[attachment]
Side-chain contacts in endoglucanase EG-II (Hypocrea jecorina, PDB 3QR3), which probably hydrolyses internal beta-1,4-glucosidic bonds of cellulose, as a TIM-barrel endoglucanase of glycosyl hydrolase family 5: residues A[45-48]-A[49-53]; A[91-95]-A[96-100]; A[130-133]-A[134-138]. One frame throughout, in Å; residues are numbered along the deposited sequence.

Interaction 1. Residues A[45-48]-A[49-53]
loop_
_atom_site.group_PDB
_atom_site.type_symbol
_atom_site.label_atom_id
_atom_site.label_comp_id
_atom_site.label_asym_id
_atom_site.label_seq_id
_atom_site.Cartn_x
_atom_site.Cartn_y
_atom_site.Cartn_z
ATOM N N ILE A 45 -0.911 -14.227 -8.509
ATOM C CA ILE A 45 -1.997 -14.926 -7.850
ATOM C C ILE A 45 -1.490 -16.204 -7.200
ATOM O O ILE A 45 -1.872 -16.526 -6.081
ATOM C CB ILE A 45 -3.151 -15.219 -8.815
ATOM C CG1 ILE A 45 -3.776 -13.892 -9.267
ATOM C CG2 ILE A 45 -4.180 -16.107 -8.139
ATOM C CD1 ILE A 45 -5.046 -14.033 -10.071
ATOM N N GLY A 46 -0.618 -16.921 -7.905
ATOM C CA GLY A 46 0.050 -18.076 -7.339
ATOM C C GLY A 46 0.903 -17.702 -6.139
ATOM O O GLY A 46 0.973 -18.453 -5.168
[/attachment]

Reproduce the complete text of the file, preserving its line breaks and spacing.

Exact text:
Side-chain contacts in endoglucanase EG-II (Hypocrea jecorina, PDB 3QR3), which probably hydrolyses internal beta-1,4-glucosidic bonds of cellulose, as a TIM-barrel endoglucanase of glycosyl hydrolase family 5: residues A[45-48]-A[49-53]; A[91-95]-A[96-100]; A[130-133]-A[134-138]. One frame throughout, in Å; residues are numbered along the deposited sequence.

Interaction 1. Residues A[45-48]-A[49-53]
loop_
_atom_site.group_PDB
_atom_site.type_symbol
_atom_site.label_atom_id
_atom_site.label_comp_id
_atom_site.label_asym_id
_atom_site.label_seq_id
_atom_site.Cartn_x
_atom_site.Cartn_y
_atom_site.Cartn_z
ATOM N N ILE A 45 -0.911 -14.227 -8.509
ATOM C CA ILE A 45 -1.997 -14.926 -7.850
ATOM C C ILE A 45 -1.490 -16.204 -7.200
ATOM O O ILE A 45 -1.872 -16.526 -6.081
ATOM C CB ILE A 45 -3.151 -15.219 -8.815
ATOM C CG1 ILE A 45 -3.776 -13.892 -9.267
ATOM C CG2 ILE A 45 -4.180 -16.107 -8.139
ATOM C CD1 ILE A 45 -5.046 -14.033 -10.071
ATOM N N GLY A 46 -0.618 -16.921 -7.905
ATOM C CA GLY A 46 0.050 -18.076 -7.339
ATOM C C GLY A 46 0.903 -17.702 -6.139
ATOM O O GLY A 46 0.973 -18.453 -5.168